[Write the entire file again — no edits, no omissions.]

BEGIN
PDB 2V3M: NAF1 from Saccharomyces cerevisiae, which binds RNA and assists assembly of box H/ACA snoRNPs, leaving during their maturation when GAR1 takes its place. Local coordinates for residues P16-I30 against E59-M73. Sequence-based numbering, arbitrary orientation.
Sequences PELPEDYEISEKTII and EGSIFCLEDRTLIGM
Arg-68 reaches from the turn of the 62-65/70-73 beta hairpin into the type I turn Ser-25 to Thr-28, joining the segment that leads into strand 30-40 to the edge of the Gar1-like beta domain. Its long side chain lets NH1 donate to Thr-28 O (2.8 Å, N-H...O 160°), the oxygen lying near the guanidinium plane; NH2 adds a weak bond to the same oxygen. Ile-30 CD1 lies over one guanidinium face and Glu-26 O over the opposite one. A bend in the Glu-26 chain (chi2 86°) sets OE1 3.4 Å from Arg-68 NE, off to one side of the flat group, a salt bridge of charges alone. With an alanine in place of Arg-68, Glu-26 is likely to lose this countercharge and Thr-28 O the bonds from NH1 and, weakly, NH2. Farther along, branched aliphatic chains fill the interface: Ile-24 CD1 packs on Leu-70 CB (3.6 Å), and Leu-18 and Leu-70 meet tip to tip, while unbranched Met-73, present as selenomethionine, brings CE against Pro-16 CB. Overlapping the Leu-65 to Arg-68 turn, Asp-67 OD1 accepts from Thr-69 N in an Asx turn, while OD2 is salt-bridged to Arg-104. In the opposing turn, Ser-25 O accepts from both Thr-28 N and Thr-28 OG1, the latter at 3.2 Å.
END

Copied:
PDB 2V3M: NAF1 from Saccharomyces cerevisiae, which binds RNA and assists assembly of box H/ACA snoRNPs, leaving during their maturation when GAR1 takes its place. Local coordinates for residues P16-I30 against E59-M73. Sequence-based numbering, arbitrary orientation.
Sequences PELPEDYEISEKTII and EGSIFCLEDRTLIGM
Arg-68 reaches from the turn of the 62-65/70-73 beta hairpin into the type I turn Ser-25 to Thr-28, joining the segment that leads into strand 30-40 to the edge of the Gar1-like beta domain. Its long side chain lets NH1 donate to Thr-28 O (2.8 Å, N-H...O 160°), the oxygen lying near the guanidinium plane; NH2 adds a weak bond to the same oxygen. Ile-30 CD1 lies over one guanidinium face and Glu-26 O over the opposite one. A bend in the Glu-26 chain (chi2 86°) sets OE1 3.4 Å from Arg-68 NE, off to one side of the flat group, a salt bridge of charges alone. With an alanine in place of Arg-68, Glu-26 is likely to lose this countercharge and Thr-28 O the bonds from NH1 and, weakly, NH2. Farther along, branched aliphatic chains fill the interface: Ile-24 CD1 packs on Leu-70 CB (3.6 Å), and Leu-18 and Leu-70 meet tip to tip, while unbranched Met-73, present as selenomethionine, brings CE against Pro-16 CB. Overlapping the Leu-65 to Arg-68 turn, Asp-67 OD1 accepts from Thr-69 N in an Asx turn, while OD2 is salt-bridged to Arg-104. In the opposing turn, Ser-25 O accepts from both Thr-28 N and Thr-28 OG1, the latter at 3.2 Å.